When the doctor left, there was little to say. Robert and Elise clung to one another’s hand like a lifeline. The sounds of the busy recovery room pervaded all of Elise’s senses and she closed her eyes. Still groggy, she slipped into a restless slumber and was only awakened when she was moved to a semi-private room. With waking came anxiety.

The minutes passed slowly and finally the door opened and a nurse came in carrying a small bundle in a pink blanket. Elise recognized her as the nurse who had been with her during the delivery. Her name was Marty. She held the baby close and walked to the side of the bed where she lowered the infant into Elise’s waiting arms. All Elise could see of her was a head of black hair and a sweet, perfect face. The miracle of the tiny baby in her arms erased all of Elise’s concerns. She felt only love and peace.

When the baby blinked and opened her big brown eyes, Elise smiled at her and kissed her head. She looked so normal. How was it possible that anything was wrong with this child? The nurse stood by, expectantly. Robert remained next to the bed, allowing for the moment of bonding between mother and child. Then Elise delicately pulled back the corners of the blanket to reveal the tiny hands that looked like mittens. A flood of thoughts filled her mind. She’d never known such a thing was possible. She wondered many things but mostly, why, why, why? She continued to unwrap the blanket, touching the baby’s soft skin with her fingers, releasing the tiny, kicking legs. And then her heart thudded and her chest tightened. Something was horribly wrong. There were no thoughts then because none of what she saw made sense. The baby’s right leg was misshapen and very short below the knee. The foot was turned inward and had too many toes. She stared for a moment, trying to comprehend and then she looked up, a question written on her face.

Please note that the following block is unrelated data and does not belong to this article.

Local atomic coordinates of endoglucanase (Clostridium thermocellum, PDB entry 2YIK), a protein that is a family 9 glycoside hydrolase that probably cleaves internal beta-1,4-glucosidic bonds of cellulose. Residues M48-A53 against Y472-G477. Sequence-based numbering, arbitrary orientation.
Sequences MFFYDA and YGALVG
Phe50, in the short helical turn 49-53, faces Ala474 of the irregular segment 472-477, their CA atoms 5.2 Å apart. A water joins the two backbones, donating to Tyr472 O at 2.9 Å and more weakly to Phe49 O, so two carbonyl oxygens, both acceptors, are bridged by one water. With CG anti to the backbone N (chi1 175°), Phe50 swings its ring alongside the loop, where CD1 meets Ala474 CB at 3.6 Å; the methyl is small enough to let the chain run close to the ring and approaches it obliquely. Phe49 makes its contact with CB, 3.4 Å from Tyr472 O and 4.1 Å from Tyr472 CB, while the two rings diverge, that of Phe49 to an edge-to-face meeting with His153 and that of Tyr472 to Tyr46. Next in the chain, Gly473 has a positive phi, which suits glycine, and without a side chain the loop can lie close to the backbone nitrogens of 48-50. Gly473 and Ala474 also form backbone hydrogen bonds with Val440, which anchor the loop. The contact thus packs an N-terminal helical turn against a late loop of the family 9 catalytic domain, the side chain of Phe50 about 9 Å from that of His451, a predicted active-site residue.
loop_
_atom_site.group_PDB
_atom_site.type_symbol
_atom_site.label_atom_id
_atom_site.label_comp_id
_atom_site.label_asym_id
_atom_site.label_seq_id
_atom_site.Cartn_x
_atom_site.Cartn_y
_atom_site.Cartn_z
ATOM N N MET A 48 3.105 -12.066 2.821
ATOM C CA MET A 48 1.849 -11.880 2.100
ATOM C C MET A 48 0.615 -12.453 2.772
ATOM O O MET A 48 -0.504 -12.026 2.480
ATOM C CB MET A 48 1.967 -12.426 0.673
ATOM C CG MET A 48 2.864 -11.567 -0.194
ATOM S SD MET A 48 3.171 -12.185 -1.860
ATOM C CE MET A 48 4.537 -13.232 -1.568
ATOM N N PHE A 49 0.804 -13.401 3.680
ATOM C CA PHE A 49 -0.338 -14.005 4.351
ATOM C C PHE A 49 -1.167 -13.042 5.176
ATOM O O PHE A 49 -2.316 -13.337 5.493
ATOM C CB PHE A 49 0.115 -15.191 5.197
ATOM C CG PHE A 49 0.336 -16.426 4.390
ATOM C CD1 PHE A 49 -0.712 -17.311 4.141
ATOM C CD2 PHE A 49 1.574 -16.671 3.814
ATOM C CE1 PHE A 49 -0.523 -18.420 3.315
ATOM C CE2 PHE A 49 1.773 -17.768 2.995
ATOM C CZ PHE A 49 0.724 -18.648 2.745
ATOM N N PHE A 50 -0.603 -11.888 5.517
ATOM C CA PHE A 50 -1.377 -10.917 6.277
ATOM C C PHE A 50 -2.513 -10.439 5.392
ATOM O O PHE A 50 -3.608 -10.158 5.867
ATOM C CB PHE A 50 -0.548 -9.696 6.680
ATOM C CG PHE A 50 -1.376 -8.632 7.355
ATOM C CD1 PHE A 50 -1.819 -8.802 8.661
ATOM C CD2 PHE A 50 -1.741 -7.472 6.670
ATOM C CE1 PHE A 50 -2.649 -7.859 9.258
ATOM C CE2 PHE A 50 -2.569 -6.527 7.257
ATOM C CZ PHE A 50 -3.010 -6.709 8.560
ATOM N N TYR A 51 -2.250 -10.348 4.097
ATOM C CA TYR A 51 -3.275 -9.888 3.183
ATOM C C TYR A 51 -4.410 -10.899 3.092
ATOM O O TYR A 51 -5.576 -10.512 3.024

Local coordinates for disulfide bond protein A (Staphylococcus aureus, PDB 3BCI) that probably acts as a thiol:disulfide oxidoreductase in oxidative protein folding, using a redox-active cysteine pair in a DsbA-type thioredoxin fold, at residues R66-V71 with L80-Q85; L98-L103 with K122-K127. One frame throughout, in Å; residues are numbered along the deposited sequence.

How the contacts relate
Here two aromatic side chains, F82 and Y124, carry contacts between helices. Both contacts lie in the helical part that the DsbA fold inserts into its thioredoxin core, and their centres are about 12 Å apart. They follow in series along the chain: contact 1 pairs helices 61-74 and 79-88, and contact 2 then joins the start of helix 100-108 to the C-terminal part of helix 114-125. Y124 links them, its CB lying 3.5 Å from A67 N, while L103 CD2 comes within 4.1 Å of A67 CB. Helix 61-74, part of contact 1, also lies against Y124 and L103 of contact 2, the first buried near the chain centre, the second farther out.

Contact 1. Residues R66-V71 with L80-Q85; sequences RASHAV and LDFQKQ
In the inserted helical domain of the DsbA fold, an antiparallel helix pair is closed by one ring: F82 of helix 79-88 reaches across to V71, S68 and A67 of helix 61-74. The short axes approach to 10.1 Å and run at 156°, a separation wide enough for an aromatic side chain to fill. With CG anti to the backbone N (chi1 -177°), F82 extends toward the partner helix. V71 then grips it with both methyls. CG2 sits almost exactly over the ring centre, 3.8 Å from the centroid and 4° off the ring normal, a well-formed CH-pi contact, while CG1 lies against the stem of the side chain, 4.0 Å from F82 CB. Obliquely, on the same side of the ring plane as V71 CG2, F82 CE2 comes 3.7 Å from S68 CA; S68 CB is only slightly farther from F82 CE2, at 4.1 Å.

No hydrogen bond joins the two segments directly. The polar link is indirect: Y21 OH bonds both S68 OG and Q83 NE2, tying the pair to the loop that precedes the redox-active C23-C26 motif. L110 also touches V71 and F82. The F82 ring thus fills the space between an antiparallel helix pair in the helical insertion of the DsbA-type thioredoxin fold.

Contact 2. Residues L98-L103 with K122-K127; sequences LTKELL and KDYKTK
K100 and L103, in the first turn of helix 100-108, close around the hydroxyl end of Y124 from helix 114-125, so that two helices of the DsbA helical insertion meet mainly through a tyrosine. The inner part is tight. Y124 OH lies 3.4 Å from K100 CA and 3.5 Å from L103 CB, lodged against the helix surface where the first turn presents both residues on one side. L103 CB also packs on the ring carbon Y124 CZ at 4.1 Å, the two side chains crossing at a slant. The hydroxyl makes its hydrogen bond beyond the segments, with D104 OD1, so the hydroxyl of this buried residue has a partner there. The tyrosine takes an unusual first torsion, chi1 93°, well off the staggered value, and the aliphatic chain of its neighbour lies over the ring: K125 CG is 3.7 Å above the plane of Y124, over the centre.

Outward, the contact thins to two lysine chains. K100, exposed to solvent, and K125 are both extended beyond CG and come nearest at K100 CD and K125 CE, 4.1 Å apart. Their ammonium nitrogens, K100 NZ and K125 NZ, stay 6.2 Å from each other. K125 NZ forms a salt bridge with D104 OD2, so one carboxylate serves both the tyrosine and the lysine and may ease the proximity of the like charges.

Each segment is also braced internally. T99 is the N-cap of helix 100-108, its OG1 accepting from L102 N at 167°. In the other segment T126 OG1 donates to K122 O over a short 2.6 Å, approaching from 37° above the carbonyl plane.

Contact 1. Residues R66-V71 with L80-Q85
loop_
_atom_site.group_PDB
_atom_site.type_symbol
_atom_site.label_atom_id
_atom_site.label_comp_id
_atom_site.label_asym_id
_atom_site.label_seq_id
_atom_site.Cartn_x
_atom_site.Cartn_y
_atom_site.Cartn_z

There were tears in her husband’s eyes which were glued to the baby. The nurse was silent but tears streamed down her cheeks. Elise turned back to her daughter.

“Why didn’t you tell me?” she asked, speaking to no one in particular. Even as she said it, she knew the answer. It was easier for her this way, with the baby in her arms, to understand that there was no changing what was, there was only acceptance. The cloud of unreality and disbelief still clung to the moment, however, and the unanswered questions were almost too much to bear. Only in the baby’s eyes did Elise find any relief from the turmoil in her mind. Afterward, when the baby was fed and Marty came to take her back to the nursery, she bent down and hugged the young mother.

“It is difficult,” she said, “It always is, but love wins out. You’ll see. She’ll be the light of your life and that’s something to be thankful for.”

As she was leaving the room, Marty turned back and said, “I have such a special feeling for this baby. She’s brightened my heart like she’ll brighten many more.”

They named her Janie. Word travelled fast about the new addition to the Pine family. Not only was the maternity ward buzzing about their newest charge, but the residents of that small town in southern Georgia were gathering themselves up and preparing to lend their support. The following day, Elise woke in a private room with her mother beside her. The comfort of her own mother’s presence was worth more than any words and the two women sat together in knowing silence. Elise knew the obstetrician must have pulled some strings to get her there when the rest of the maternity ward was full to max capacity.

As the morning sun began filtering through the blinds, the visitors began to arrive. Throughout the day a steady stream of friends, family, neighbors, churchgoers, and well-wishers came to see Janie and to give Elise and the Pine family their love. It was breathtaking for Elise and there were tears. Many tears, but there were even more open arms and blessings showered on little Janie. In the middle of the afternoon, Robert came into the room with a grin that Elise had not seen since before the baby was worn.